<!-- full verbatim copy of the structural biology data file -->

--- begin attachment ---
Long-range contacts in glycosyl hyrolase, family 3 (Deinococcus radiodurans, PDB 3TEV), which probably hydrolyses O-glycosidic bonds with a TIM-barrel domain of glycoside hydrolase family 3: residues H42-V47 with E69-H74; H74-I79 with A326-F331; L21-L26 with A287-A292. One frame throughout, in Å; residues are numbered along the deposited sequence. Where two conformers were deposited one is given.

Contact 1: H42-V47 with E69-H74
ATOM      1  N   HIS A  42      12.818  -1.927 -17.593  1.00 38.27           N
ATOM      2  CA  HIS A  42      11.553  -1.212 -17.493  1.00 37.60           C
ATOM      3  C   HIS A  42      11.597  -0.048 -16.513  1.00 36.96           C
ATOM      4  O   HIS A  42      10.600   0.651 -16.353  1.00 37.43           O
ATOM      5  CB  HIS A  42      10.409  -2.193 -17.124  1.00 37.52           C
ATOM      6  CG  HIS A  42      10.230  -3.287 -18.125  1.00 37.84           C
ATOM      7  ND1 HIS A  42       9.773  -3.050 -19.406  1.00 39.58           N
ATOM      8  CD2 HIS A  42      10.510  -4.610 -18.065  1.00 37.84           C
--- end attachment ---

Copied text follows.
Long-range contacts in glycosyl hyrolase, family 3 (Deinococcus radiodurans, PDB 3TEV), which probably hydrolyses O-glycosidic bonds with a TIM-barrel domain of glycoside hydrolase family 3: residues H42-V47 with E69-H74; H74-I79 with A326-F331; L21-L26 with A287-A292. One frame throughout, in Å; residues are numbered along the deposited sequence. Where two conformers were deposited one is given.

Contact 1: H42-V47 with E69-H74
ATOM      1  N   HIS A  42      12.818  -1.927 -17.593  1.00 38.27           N
ATOM      2  CA  HIS A  42      11.553  -1.212 -17.493  1.00 37.60           C
ATOM      3  C   HIS A  42      11.597  -0.048 -16.513  1.00 36.96           C
ATOM      4  O   HIS A  42      10.600   0.651 -16.353  1.00 37.43           O
ATOM      5  CB  HIS A  42      10.409  -2.193 -17.124  1.00 37.52           C
ATOM      6  CG  HIS A  42      10.230  -3.287 -18.125  1.00 37.84           C
ATOM      7  ND1 HIS A  42       9.773  -3.050 -19.406  1.00 39.58           N
ATOM      8  CD2 HIS A  42      10.510  -4.610 -18.065  1.00 37.84           C